Every American needs high-quality, inexpensive health care, but sadly this can be prohibitively expensive for many families. One of the reasons for this spike in healthcare costs is due to increased private equity purchases. Investor-owned physician practices, and their patients, are caught in a conflict between financial goals and delivering quality care. This is apparent in many ways:
Higher Administrative Costs
These administrative costs include typically increased salaries for executives, increased marketing expenses, and the service of a substantial debt burden incurred as part of the acquisition.
Increased Upcoding and Overbilling
While upcoding and overbilling can occur in any practice, it is more prevalent in investor owned practices. These are examples of scenarios where a practice may submit claims to health insurance companies for reimbursement but are being very aggressive on the codes and claim strategies with a goal of higher reimbursements. This can lead to increased audits and post payment demands for return of funds, because the service was not really entitled to the higher reimbursement.
Prioritization of Profit over Patient Care
Investor-owned practices are for-profit businesses, and their primary goal is to generate profits for their shareholders. Often the private equity fund only has a lifespan of five to seven years, putting leadership on a hard deadline to substantially increase financial results to make the practice attractive to a new buyer by that deadline.
Private equity firms can be less integrated than conventional healthcare institutions, which could lead to fragmented and discontinuous care. This can lead to inefficiencies, duplicate tests, and increased patient costs.
Physicians working in investor-owned practices may experience burnout due to high patient volumes, administrative tasks, and pressure to meet performance targets. Across multiple metrics, higher levels of physician and staff burnout will directly lead to increased costs for patients.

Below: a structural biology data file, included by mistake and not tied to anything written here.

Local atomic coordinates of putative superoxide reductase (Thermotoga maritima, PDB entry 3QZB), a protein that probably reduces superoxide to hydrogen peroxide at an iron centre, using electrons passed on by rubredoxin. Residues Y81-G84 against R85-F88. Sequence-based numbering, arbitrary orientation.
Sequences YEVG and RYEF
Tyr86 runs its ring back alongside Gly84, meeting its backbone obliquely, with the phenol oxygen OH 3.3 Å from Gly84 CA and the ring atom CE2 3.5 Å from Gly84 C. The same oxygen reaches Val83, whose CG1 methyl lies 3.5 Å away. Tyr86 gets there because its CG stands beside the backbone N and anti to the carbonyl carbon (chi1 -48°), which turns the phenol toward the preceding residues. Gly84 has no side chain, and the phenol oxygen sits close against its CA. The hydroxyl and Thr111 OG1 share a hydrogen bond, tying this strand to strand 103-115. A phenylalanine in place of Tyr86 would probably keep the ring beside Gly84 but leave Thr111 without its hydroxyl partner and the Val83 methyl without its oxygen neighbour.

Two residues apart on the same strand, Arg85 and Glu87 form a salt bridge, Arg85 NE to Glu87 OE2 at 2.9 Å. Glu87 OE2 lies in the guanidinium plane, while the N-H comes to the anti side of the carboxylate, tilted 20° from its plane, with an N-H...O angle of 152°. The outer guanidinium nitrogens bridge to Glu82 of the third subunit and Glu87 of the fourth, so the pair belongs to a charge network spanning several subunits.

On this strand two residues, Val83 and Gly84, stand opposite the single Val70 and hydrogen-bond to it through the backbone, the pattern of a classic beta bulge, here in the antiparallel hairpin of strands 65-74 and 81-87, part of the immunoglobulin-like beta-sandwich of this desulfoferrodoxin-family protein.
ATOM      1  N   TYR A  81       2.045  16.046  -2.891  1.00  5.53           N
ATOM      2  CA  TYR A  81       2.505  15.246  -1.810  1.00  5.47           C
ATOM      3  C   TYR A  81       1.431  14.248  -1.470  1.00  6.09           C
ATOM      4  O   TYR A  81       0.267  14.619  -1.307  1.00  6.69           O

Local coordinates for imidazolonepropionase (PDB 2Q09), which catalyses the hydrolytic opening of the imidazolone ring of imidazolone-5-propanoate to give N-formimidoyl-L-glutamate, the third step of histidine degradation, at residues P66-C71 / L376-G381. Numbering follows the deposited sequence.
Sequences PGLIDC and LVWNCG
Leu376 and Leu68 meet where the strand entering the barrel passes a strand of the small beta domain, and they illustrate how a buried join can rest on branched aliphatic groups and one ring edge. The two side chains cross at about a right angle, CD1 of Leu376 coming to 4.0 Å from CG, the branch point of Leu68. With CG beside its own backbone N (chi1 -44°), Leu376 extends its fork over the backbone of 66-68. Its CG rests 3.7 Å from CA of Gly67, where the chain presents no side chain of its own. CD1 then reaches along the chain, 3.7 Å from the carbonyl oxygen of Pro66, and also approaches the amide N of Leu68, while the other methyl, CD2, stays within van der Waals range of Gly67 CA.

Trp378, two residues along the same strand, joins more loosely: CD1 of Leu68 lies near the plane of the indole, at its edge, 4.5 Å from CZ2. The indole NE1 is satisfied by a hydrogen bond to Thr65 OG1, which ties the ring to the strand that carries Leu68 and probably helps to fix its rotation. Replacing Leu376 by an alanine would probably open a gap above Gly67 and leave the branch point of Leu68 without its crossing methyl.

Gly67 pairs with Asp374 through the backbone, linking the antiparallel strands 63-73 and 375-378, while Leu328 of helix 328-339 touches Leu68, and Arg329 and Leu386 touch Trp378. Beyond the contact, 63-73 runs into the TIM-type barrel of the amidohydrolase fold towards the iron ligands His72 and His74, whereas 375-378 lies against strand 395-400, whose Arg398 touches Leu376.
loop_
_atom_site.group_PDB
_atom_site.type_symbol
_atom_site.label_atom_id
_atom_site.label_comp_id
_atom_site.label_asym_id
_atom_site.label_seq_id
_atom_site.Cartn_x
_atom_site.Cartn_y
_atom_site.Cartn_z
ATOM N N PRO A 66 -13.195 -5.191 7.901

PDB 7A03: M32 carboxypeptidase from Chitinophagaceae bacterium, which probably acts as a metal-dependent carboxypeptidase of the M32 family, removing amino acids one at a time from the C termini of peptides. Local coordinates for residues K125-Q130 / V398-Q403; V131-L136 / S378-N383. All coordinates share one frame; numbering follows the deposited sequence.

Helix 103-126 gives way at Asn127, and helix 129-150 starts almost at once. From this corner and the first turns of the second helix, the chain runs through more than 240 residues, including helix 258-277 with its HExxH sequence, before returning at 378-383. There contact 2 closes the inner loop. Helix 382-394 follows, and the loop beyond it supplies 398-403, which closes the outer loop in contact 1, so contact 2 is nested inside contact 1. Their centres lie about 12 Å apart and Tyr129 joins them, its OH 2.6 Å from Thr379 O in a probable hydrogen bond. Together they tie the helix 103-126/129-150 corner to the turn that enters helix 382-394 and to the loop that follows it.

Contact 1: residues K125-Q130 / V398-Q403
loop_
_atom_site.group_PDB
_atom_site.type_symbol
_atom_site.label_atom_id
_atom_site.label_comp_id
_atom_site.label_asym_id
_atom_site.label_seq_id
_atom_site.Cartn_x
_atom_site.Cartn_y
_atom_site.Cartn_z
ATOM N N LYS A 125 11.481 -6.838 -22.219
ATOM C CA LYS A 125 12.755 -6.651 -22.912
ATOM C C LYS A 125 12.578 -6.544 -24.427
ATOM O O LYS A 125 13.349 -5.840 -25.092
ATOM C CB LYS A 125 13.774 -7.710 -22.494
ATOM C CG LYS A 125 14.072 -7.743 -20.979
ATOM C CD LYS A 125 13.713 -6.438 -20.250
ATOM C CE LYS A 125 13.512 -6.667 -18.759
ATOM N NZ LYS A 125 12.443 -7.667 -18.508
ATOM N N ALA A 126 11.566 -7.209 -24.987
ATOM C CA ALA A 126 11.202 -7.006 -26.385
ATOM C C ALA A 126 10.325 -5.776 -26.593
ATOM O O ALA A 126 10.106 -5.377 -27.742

Limited Provider Networks
Investor-owned physician practices may have limited provider networks, which can restrict patient choice and drive-up healthcare costs. Patients may have to pay out-of-network fees for care or may be required to switch to a different provider to receive the care they need.
Limited Patient Access
Patient accessibility can be a concern, particularly for small practicesand low-income or uninsured patients. This can result in patients receiving suboptimal care or delaying necessary treatment, which can lead to higher healthcare costs down the line.
Lack of Preventive Care
Investor-owned practices may not have financial incentives to provide preventive services, which can result in lower rates of preventive care and higher healthcare costs in the long run.
Inadequate Quality Assurance
Private equity owners may not enforce or require a proper quality assurance system and infrastructure. Patients may require more treatments or procedures due to suboptimal care, which can drive up the cost of healthcare.
Limited Investment in Technology, Research, and Development
Competitive technology investment typically sees lower contributions from investor owned practices due to direct conflicts with the financial bottom line or needing a justifying payoff too quickly for the investor owners to care. Sometimes, due to the debt burden, the practice may not have the budget to invest in the latest medical technologies or equipment, which could lead to longer wait times for patients or a limited range of services offered. Patients may have to seek treatment at larger, more well-funded organizations, which could increase their healthcare costs.
Resistance to New Payment Models
Investor-owned physician practices may resist new payment models that incentivize value-based care and penalize providers for poor quality or high costs. This resistance can limit the ability of healthcare organizations to control costs and improve care quality.
It is important to note that many investor-owned practices have successfully delivered high-quality care while employing more efficient internal processes and workflows. However, the ongoing conflict of profit vs. patient care has led to increased scrutiny and criticism of many business practices typical or more prevalent in these types of organizations.